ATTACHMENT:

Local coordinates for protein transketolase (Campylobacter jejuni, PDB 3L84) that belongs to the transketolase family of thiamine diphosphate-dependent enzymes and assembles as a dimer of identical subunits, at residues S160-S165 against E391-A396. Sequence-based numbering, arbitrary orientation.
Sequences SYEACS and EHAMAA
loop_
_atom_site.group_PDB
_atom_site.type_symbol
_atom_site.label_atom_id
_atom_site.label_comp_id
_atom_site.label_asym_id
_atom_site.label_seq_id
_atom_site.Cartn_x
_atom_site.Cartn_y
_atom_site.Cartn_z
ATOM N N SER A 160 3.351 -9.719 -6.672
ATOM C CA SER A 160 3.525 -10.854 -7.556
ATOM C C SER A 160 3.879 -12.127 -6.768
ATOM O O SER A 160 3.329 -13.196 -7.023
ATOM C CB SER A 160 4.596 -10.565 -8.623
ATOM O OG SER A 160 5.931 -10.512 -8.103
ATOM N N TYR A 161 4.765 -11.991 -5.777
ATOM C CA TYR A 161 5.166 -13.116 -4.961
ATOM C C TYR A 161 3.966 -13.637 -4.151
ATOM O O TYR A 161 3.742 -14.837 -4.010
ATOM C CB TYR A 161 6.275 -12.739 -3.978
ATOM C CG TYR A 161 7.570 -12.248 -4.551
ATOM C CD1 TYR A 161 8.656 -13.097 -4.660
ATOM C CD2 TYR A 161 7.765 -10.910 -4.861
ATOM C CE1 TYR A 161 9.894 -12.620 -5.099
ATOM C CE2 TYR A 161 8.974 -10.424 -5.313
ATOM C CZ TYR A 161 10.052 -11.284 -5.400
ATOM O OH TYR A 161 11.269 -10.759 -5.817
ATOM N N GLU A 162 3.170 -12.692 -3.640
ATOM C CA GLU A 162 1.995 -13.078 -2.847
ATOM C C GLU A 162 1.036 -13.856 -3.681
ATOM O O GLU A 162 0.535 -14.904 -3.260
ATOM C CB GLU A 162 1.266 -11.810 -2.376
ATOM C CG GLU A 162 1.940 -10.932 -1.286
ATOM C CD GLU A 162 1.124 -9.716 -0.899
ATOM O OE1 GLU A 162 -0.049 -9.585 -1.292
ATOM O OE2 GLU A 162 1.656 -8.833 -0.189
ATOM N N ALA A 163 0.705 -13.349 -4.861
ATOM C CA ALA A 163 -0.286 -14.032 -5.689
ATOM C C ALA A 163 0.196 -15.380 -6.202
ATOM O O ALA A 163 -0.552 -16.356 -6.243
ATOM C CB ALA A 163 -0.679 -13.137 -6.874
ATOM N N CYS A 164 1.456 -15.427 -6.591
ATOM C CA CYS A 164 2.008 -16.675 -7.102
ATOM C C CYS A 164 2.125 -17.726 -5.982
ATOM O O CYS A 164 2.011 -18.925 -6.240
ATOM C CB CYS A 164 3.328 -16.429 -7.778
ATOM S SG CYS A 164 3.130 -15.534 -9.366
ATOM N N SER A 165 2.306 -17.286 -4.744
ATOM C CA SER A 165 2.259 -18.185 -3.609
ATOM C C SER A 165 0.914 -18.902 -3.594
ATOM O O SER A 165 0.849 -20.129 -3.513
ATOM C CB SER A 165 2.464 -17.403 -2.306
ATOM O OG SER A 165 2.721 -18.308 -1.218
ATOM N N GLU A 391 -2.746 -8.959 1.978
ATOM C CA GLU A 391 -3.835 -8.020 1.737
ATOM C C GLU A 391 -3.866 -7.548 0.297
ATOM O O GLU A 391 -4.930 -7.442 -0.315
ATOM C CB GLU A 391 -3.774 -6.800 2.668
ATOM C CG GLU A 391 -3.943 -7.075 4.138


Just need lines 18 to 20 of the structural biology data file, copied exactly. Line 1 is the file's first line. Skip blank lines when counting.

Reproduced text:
ATOM O OG SER A 160 5.931 -10.512 -8.103
ATOM N N TYR A 161 4.765 -11.991 -5.777
ATOM C CA TYR A 161 5.166 -13.116 -4.961